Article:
ABSTRACT

First Person is a series of interviews with the first authors of a selection of papers published in Journal of Cell Science, helping early-career researchers promote themselves alongside their papers. Michael Shannon is first author on ‘Differential nanoscale organisation of LFA-1 modulates T-cell migration’, published in JCS. Michael conducted the research described in this article while a PhD student in Dr Dylan Owen's lab at the Randall Biophysics Dept, King's College London, UK. He is now a postdoc in the lab of Dr Emily Mace at the Department of Pediatrics Infectious Diseases, Columbia University Irving Medical Center working on natural killer cell development.

Michael Shannon

How would you explain the main findings of your paper in lay terms?

T-cells are great at multiple forms of migration, but the mechanics of this are not fully known. Some forms of T-cell migration involve a well-characterized flow of the actin cytoskeleton, like the engine in a car, to the outside environment via integrins. These integrins are like hooks, which translate the force of the flowing actin into forward movement, by attaching to other proteins outside the cell. We know that the spatial organization of integrins is really important, and that they form clusters, little signalling islands that modulate the strength of the attachment. Regular imaging techniques have only allowed a surface investigation of these clusters. With new super-resolution microscopy techniques, coupled to cluster analysis techniques that rely on less human decision making, we were able to characterize the organization of these proteins into nanoclusters. Interestingly, we found that the nanoclusters arranged into different sizes and densities depending on their location in the cell membrane. We also found that the clusters changed size and density depending on the speed of the cell. Using semi-correlative live cell-to-fixed cell experiments, we were able to show that cell speed, the attachment of actin, and the size of clusters are all linked. I'm sure that in the future, manipulating some of these aspects will allow us to answer questions about how our immune system works as a whole, and how nanoscale events can influence macroscale changes to the system.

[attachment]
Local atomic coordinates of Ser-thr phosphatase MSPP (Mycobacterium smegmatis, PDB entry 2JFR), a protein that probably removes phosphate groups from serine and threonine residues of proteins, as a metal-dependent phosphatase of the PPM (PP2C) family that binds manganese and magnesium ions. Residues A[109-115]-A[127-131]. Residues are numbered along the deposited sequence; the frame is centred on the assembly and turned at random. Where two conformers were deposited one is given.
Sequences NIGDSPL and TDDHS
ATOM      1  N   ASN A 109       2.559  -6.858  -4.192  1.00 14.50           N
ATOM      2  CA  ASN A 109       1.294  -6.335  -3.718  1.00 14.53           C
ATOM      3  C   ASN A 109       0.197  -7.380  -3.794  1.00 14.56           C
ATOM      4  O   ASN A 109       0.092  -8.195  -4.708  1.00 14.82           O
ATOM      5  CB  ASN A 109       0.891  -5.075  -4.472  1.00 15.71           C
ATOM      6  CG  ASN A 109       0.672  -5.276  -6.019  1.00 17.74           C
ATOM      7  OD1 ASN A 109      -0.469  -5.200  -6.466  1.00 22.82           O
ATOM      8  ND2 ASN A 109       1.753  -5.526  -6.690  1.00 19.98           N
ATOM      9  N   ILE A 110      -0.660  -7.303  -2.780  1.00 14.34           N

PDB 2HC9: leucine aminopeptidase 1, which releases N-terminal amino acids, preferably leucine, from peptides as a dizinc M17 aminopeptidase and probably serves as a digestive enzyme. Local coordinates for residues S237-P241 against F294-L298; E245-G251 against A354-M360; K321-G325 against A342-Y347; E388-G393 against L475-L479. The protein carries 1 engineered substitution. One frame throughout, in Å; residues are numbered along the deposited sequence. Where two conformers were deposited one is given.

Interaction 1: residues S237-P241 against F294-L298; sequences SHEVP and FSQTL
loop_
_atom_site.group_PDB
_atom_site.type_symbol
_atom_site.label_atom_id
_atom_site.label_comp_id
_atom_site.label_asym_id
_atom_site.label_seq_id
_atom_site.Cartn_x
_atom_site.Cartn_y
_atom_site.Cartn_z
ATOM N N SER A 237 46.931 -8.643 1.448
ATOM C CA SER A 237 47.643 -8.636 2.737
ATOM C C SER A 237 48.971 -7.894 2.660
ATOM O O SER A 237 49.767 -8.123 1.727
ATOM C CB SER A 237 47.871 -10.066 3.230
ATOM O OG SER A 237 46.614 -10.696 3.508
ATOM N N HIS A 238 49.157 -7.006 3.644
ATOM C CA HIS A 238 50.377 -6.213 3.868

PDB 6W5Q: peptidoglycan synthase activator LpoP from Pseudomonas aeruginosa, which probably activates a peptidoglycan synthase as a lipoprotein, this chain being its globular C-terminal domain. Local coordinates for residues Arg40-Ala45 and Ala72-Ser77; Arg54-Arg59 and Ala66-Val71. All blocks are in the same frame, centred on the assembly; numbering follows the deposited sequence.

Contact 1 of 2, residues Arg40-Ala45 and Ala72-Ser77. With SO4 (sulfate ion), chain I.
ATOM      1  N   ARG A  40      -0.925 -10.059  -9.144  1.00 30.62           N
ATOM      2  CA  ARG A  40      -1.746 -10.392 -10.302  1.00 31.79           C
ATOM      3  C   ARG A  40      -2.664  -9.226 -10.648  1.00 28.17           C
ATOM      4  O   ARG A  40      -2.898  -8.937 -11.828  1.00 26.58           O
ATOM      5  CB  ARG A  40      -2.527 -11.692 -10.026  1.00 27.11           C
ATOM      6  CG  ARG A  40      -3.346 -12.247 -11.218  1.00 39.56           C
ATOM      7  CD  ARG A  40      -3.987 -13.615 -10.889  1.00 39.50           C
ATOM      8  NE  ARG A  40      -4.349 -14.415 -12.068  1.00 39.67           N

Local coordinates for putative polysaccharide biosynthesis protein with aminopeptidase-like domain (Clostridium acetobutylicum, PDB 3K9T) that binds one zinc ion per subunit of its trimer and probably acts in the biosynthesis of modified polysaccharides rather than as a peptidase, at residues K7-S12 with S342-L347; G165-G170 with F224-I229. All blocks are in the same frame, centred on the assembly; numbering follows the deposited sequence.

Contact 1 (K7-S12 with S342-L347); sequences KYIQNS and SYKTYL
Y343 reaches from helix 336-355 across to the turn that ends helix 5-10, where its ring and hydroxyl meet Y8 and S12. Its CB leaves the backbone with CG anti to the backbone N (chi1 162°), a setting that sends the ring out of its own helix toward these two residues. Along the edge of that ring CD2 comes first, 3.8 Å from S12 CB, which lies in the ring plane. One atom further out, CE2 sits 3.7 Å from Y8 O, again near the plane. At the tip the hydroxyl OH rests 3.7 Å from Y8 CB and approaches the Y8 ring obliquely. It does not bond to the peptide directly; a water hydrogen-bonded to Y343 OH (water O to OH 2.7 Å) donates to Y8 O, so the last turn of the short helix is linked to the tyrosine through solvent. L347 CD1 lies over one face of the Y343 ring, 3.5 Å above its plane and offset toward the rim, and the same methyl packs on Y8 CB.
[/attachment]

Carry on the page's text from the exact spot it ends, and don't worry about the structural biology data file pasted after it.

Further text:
Were there any specific challenges associated with this project? If so, how did you overcome them?

The project required a lot of manual imaging to get the sample size required for us to be sure that the changes we were seeing were consistent. We deliberately chose a heterogeneous source of T-cells (from mice, with a quite general stimulatory or proliferatory signal) in order to discover generalizable phenomena across T cells. This meant that to be sure of the changes, we had to image many cells. New high-throughput techniques are being introduced all the time, including techniques to recognize cells and image them automatically – I think this side of things is the future of this kind of quantitative microscopy.

When doing the research, did you have a particular result or ‘eureka’ moment that has stuck with you?

When we saw conserved, very clear changes in cluster patterns in separate parts of the cell! Also when we saw that the size and density versus speed changes are conserved too, and that known active adhesion markers were spatially more present on the nanoscale in the faster cells. It was amazing to see evidence that nanoscale events could change whole-cell behaviors.

Why did you choose Journal of Cell Science for your paper?

Our research fits really well into a theme associated with super-resolution microscopy and its applications to biological problems. Also, we knew that JCS has a wide readership – in general this kind of work is becoming more multi-disciplinary, so wide access was important for us.